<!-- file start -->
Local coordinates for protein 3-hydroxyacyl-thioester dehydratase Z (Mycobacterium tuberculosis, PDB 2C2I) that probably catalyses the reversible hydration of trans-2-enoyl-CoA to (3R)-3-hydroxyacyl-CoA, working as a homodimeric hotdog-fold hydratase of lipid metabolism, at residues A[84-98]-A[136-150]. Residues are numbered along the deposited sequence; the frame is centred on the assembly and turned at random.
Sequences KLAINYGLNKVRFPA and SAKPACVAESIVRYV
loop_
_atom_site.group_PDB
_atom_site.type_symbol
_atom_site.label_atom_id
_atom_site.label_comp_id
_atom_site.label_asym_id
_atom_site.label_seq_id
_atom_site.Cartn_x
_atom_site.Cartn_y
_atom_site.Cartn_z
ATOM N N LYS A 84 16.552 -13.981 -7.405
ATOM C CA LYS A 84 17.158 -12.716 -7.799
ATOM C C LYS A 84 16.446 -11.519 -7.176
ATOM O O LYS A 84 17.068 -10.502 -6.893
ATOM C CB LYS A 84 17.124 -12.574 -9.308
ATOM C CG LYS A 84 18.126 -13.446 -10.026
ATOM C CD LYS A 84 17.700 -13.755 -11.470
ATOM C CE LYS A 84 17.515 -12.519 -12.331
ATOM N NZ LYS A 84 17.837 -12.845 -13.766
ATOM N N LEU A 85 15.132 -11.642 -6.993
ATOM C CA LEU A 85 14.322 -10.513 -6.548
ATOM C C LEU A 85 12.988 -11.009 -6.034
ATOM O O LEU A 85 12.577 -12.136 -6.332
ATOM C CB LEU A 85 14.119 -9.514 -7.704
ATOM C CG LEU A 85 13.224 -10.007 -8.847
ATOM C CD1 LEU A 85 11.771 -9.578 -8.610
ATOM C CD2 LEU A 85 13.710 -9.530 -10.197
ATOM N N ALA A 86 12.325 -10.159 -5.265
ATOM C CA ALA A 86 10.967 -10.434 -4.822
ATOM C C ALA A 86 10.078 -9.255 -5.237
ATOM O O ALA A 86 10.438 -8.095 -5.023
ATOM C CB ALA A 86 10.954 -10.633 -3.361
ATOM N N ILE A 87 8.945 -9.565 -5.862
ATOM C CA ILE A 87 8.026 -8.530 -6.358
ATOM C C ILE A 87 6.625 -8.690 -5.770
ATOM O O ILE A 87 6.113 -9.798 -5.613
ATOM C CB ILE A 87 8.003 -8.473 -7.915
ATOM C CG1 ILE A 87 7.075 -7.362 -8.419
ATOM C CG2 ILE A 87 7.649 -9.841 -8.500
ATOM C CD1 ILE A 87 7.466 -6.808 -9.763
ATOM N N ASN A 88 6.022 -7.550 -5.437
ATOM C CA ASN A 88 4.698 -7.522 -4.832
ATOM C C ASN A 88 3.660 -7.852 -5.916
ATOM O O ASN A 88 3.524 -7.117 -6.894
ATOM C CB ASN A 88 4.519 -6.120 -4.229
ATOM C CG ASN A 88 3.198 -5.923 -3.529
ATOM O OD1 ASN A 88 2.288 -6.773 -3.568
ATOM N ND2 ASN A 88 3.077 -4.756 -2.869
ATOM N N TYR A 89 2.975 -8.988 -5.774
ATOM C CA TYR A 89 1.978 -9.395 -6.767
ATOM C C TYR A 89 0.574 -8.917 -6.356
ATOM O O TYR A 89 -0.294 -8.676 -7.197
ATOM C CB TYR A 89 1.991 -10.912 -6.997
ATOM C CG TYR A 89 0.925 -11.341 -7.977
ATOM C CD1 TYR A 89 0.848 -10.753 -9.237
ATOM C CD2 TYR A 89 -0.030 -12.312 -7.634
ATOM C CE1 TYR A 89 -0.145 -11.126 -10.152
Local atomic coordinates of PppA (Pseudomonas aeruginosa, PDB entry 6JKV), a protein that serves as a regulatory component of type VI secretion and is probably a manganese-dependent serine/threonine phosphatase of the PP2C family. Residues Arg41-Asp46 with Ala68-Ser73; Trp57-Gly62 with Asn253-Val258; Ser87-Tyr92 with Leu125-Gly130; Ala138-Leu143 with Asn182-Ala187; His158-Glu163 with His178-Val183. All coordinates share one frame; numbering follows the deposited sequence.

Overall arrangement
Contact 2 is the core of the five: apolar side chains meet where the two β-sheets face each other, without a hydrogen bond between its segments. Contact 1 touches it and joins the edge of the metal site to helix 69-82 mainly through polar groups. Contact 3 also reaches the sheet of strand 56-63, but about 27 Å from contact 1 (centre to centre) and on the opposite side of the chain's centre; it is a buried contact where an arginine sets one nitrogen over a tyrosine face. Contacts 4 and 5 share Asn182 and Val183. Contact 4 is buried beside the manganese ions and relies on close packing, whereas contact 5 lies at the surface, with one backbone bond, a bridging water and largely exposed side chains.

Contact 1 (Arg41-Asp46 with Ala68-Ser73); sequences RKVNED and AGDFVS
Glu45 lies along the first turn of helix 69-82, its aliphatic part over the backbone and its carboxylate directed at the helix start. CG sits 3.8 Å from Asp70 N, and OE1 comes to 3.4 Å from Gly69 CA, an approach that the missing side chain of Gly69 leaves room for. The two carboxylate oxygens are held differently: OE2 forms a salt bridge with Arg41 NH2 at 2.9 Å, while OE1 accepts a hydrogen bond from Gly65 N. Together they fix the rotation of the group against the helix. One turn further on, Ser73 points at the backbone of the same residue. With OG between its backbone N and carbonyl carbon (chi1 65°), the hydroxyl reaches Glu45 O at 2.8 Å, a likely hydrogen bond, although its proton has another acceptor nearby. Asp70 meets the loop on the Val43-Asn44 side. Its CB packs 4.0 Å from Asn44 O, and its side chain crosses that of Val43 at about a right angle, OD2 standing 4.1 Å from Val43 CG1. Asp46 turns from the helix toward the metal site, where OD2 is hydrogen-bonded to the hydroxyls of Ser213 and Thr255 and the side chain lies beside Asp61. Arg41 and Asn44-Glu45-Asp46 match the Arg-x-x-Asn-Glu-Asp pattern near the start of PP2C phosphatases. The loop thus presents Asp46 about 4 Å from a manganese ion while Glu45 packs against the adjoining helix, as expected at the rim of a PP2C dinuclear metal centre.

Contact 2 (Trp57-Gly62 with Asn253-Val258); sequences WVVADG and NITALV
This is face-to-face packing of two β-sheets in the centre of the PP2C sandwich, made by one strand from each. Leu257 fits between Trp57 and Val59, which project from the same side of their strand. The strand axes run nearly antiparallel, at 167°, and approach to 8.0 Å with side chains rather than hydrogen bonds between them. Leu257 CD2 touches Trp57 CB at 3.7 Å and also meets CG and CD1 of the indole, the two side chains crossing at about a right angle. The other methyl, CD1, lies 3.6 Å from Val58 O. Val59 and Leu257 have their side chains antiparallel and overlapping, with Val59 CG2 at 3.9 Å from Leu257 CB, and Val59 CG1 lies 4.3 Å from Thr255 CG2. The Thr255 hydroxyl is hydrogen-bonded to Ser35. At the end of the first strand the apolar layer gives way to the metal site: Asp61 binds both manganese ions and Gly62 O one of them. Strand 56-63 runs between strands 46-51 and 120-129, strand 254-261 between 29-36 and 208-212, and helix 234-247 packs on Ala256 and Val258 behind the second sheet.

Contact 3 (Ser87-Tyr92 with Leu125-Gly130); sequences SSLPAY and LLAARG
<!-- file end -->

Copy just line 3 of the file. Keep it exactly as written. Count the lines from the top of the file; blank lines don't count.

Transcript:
loop_